troop of dogs will present a comedy show | Local news

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Comedy showman Johnny Peers and his pack of stage dogs, the Muttville Comix, are scheduled to take the stage at 7:30 p.m. Friday at the Dunn Center at NC Wesleyan College.

Peers, a former circus clown and a graduate of Ringling Brothers Clown College, will guide 14 dogs through a program designed to make people laugh.

“People tell me watching the show made them happy,” Peers said, “and they can tell dogs love to do it.”

Appearing with Peers will be Noodles the Basset, PeeWee and Geo, who are mixtures of Chihuahua, and Fox Terriers Frankie and Lucy. Ollie, Mike and Girl are poodles or mixtures of poodles. Tina, Izzy, Julie, Junior and Sandy are Jack Russell terriers or terrier mixes. Lady’s ancestry, said Peers, is a mystery.

Peers grew up in New Orleans, working with his father to sell toy, souvenir, and food concessions at Mardi Gras, festivals, and circuses. He joined Ringling Brothers in Venice, Florida at age 17 to do the same until he was introduced by a friend’s clown grandfather to apply to the Clown School, which Peers took. completed at the start of six weeks.

Peers was with the Ringling Brothers show for three years, then jumped into other circuses and shows in the United States and South America.

Peers said his current calling came about by accident in the mid-1970s. He began working with Freckles, a beagle he adopted from a shelter in New York City.

“A lot of it was just playing (with Freckles),” Peers said. “Dogs are so smart, and I started to see what they could do.”

The peers focused on comedy, “making them do things for a laugh”.

By the late 1980s, Peers had a small troop of four to six dogs, which he would take to perform on the Shriners circuit, schools, and theme parks. He was approached by Ringling Brothers to join his tour. Peers and his dogs shared their act there from the early to mid-1990s, including his biggest venue, Madison Square Garden, where he and the dogs entertained a crowd of 15,000.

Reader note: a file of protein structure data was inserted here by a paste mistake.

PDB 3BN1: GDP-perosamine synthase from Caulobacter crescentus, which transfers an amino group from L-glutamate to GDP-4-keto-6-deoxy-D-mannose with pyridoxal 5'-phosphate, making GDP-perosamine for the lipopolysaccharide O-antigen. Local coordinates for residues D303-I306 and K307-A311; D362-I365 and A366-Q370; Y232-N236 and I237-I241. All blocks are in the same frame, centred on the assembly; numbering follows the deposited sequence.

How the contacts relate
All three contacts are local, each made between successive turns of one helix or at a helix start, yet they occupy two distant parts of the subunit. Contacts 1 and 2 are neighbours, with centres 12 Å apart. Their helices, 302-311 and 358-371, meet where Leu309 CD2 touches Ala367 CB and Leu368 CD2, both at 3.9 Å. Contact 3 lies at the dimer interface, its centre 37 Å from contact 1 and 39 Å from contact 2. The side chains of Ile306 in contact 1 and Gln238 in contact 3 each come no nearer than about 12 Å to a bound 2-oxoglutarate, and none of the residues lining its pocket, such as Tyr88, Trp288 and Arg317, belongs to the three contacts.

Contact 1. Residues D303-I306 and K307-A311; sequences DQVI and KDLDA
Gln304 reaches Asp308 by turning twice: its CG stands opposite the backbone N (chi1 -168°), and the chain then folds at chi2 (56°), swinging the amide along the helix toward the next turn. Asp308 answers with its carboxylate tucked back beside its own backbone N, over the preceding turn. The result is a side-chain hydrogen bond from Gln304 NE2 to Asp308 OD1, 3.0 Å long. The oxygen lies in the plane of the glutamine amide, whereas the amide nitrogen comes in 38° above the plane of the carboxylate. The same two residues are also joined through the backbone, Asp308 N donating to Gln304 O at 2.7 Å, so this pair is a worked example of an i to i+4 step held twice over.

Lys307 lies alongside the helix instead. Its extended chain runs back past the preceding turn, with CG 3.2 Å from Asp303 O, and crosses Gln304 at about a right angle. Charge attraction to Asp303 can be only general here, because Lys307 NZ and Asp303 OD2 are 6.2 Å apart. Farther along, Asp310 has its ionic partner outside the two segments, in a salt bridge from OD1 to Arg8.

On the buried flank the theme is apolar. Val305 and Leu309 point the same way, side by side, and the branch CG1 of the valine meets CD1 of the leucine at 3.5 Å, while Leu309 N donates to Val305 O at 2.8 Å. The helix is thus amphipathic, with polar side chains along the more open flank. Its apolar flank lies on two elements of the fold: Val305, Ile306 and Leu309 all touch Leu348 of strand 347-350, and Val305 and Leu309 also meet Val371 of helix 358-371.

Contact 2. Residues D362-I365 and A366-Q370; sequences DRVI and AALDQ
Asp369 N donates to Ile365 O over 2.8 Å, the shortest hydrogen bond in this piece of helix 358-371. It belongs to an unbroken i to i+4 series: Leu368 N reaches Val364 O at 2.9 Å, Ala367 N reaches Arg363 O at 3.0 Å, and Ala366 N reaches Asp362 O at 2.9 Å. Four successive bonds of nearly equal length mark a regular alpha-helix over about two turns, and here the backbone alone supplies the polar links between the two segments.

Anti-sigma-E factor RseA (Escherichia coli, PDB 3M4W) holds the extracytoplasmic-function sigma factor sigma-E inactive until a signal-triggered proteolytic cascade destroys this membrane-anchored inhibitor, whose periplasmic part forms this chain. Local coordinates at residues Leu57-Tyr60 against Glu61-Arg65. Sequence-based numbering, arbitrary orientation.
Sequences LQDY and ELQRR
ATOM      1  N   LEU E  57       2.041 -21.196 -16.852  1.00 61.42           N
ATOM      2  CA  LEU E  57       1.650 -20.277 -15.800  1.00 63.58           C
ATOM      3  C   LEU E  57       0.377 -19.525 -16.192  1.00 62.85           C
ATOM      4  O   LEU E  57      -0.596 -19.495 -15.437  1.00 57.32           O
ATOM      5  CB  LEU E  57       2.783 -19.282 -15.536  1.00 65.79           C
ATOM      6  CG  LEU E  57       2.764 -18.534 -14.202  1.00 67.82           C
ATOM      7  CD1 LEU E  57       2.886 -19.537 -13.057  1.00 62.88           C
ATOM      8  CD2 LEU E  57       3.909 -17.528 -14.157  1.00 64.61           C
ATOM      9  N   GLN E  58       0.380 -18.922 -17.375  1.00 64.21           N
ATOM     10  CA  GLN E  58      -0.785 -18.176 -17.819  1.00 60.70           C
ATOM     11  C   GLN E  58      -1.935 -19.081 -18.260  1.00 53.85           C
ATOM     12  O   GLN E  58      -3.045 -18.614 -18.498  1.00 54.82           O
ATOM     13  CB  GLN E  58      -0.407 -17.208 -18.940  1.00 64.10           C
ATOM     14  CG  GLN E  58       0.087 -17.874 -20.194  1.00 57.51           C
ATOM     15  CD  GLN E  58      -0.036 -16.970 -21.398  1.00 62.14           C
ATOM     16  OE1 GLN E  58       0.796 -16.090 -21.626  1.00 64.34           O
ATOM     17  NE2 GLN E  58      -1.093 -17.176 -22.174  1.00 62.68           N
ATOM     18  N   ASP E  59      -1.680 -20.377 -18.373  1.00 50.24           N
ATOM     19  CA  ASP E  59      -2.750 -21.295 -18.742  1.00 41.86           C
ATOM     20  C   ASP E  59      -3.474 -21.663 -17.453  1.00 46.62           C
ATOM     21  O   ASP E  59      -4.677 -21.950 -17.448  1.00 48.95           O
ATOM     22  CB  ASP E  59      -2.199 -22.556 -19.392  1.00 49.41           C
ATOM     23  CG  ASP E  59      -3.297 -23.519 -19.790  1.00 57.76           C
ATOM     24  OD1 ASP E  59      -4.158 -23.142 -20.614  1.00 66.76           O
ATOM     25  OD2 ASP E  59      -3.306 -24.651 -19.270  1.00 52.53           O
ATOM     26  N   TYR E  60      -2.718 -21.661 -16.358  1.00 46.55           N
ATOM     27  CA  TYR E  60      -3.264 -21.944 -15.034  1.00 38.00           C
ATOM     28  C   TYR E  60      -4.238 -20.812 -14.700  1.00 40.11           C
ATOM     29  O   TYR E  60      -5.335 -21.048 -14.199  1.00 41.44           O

Eventually, Peers and his dogs would appear in the David Letterman show and perform in the White House.

Peers currently lives in Florida with her dogs, including two senior dogs who are no longer performing, and two young dogs who are in training. The age of the dogs when they start, Peers said, depends on the dog.

“At around 7 months old, they can start to learn a few things,” said Peers, adding that the dogs train daily to stay in shape. The peers said the routines come from years of experience and new ideas arise during practice.

“You have to do what is adaptable for the dog,” he said.

He said he can try a new trick with a dog, and if the dog has trouble doing it, he will try it with another dog who can do it right away.

“They sit and watch,” Peers said of his dogs, who line up on a long bench and stay, waiting their turn to be called. “If that doesn’t work with one dog, another will want to try it, just by looking. They also like Milk Bones.

When asked which tricks are easier and which are harder for dogs, Peers said the easiest are when one dog pushes another into a car or rolls up in a blanket. All of the exercises involving hoops and back and forth between her legs, Peers said, are also easy. More difficult, he says, is to jump rope or walk on the front or back legs.

“They love to do it,” Peers said of the toughest exercises, “but not all dogs can. Different body types are suited for different tricks.

Peers travels the road with his dogs and occasionally with his assistant, Becky, in a large camper van and van.

“It’s a very physical life,” said Peers, who looks younger than his 69 years old. “Travel, install, dismantle. It’s not very glamorous, ”he added, who also said that it was not easy to get all the dogs to sleep at the same time so that he could sleep.

Peers have said that one of the reasons he does his shows is to bring happiness to people.

“There are so many negative things out there,” he said.

Peers said if he and his dogs can tell the difference for a little while, he feels good.

“I have kids who write me fan letters,” he said with a smile. “I was born to do this. I am not a dog trainer. Dogs do what they do because they like it.

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